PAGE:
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The E-Newsletter articles on this page provide valuable information on timely and interesting financial issues across a variety of subject areas, including retirement, investments, personal finance, annuities, insurance, taxes, college, and government benefits.


Dividend Investing: Small Payments Can Boost Returns
Quiz: Can You Answer These Social Security Benefit Questions?
The College Landscape After Tax Reform
What are the gift and estate tax rules after tax reform?
How has tax reform affected the generation-skipping transfer tax?


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What are the gift and estate tax rules after tax reform?

The Tax Cuts and Jobs Act, signed into law in December 2017, approximately doubled the federal gift and estate tax basic exclusion amount to $11.18 million in 2018 (adjusted for inflation in later years). After 2025, the exclusion is scheduled to revert to its pre-2018 level and be cut approximately in half. Otherwise, federal gift and estate taxes remain the same.

Gift tax. Gifts you make during your lifetime may be subject to federal gift tax. Not all gifts are subject to the tax, however. You can make annual tax-free gifts of up to $15,000 per recipient. Married couples can effectively make annual tax-free gifts of up to $30,000 per recipient. You can also make unlimited tax-free gifts for qualifying expenses paid directly to educational or medical service providers. And you can make deductible transfers to your spouse and to charity. There is a basic exclusion amount that protects a total of up to $11.18 million (in 2018) from gift tax and estate tax. Transfers in excess of the basic exclusion amount are generally taxed at 40%.

Estate tax. Property you own at death is subject to federal estate tax. As with the gift tax, you can make deductible transfers to your spouse and to charity; there is a basic exclusion amount that protects up to $11.18 million (in 2018) from tax, and a tax rate of 40% generally applies to transfers in excess of the basic exclusion amount.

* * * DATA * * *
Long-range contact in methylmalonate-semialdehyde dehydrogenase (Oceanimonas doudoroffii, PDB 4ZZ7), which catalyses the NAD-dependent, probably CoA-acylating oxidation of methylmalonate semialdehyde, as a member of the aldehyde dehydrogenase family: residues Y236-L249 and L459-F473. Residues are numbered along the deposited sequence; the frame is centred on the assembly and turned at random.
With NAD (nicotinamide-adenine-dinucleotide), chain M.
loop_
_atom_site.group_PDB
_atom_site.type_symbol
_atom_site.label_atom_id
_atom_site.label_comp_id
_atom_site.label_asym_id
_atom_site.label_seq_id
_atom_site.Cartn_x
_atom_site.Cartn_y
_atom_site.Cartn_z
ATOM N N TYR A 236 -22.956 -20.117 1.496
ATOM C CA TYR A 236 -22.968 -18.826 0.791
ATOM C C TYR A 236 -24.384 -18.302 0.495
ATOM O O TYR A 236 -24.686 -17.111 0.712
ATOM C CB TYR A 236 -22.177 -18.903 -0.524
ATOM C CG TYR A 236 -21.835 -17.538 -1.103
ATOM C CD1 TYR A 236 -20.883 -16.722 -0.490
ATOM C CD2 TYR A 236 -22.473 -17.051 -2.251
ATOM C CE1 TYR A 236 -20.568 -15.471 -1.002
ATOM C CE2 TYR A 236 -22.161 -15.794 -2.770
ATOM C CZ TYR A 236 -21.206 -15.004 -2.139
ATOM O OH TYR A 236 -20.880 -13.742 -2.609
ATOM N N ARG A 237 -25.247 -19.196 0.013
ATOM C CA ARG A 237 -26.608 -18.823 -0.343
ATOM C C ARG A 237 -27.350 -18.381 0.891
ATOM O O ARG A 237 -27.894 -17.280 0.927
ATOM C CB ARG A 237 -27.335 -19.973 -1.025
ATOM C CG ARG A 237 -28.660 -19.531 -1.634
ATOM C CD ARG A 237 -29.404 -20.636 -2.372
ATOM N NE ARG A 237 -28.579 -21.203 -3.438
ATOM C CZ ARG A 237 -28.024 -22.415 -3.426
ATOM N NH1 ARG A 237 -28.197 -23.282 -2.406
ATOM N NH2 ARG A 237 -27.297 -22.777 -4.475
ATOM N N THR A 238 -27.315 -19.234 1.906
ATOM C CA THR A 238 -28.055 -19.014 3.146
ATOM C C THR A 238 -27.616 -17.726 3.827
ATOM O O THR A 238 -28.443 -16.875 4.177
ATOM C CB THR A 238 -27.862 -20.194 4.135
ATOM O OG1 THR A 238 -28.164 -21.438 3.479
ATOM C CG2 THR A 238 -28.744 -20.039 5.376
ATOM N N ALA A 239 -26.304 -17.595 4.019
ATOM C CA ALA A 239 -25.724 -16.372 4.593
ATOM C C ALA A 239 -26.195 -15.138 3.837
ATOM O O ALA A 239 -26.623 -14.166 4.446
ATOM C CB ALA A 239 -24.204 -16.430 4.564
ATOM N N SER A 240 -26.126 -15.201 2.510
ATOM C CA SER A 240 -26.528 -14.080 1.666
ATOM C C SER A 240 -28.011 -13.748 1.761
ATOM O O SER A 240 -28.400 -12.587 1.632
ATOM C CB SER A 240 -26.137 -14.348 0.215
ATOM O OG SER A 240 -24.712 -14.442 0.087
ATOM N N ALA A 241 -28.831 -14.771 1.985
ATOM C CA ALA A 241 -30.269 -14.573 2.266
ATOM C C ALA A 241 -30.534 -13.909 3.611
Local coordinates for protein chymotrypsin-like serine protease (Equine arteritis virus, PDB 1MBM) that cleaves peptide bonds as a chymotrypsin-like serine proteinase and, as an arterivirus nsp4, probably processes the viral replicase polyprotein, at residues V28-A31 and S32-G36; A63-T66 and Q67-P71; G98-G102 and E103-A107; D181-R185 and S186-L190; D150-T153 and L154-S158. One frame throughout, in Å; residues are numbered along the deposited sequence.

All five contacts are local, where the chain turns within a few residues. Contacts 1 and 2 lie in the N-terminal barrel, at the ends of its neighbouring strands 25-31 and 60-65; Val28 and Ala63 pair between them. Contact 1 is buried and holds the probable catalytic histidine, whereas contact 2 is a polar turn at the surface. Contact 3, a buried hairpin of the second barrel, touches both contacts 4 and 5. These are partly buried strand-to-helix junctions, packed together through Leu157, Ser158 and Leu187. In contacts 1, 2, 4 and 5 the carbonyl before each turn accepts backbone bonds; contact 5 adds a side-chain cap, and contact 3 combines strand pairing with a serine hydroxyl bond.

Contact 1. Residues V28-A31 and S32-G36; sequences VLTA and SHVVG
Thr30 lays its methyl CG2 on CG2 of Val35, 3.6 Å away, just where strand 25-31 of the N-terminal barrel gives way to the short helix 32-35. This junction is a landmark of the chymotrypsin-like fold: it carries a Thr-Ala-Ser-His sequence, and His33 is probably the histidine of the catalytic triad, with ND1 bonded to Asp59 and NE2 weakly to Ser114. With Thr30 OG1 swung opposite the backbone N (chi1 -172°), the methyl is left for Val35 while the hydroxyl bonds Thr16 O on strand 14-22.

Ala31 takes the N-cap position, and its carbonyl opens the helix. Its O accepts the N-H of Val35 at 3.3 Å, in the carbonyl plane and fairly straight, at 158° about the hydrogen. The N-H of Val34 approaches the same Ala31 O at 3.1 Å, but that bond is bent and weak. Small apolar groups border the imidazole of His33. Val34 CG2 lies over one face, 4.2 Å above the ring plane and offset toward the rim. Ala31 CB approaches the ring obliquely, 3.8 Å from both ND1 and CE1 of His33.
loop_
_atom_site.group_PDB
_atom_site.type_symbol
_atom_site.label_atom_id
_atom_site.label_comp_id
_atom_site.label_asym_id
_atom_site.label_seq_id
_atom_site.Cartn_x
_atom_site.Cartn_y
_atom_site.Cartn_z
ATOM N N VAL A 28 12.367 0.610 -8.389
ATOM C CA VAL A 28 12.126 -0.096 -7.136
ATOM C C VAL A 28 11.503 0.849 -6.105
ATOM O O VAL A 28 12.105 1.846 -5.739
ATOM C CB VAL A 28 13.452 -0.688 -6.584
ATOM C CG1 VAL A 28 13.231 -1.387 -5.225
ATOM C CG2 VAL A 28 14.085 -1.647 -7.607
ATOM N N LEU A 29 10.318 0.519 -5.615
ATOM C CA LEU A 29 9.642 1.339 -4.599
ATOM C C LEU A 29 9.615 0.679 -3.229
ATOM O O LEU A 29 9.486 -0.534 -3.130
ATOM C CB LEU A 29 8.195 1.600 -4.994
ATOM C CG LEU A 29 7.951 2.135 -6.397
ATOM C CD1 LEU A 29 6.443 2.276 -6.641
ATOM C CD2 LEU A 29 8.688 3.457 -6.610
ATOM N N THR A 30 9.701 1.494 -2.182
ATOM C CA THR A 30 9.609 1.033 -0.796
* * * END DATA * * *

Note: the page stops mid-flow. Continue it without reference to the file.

Portability. The estate of a deceased spouse can elect to transfer any unused applicable exclusion amount to his or her surviving spouse (a concept referred to as portability). The surviving spouse can use the unused exclusion of the deceased spouse, along with the surviving spouse's own basic exclusion amount, for federal gift and estate tax purposes. For example, if a spouse died in 2011 and the estate elected to transfer $5 million of the unused exclusion to the surviving spouse, the surviving spouse effectively has an applicable exclusion amount of $16.18 million ($5 million plus $11.18 million) to shelter transfers from federal gift or estate tax in 2018.

 
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Jon Ten Haagen is an Investment Advisor Representative offering securities and advisory services offered through Royal Alliance Associates, Inc., member FINRA/SIPC and a registered investment advisor. Ten Haagen Financial Group is not affiliated with Royal Alliance Associates, Inc. or registered as a broker dealer or investment advisor.

Dated material presented here is available for historical and archival purposes only and may not represent the current market environment.  Dated material should not be used to make investment decisions or be construed directly or indirectly, as an offer to buy or sell any securities mentioned. Past performance cannot guarantee future results.



This communication is strictly intended for individuals residing in the state(s) of CA, CT, FL, IL, ME, MN, NV, NJ, NY and NC. No offers may be made or accepted from any resident outside the specific states referenced.
 


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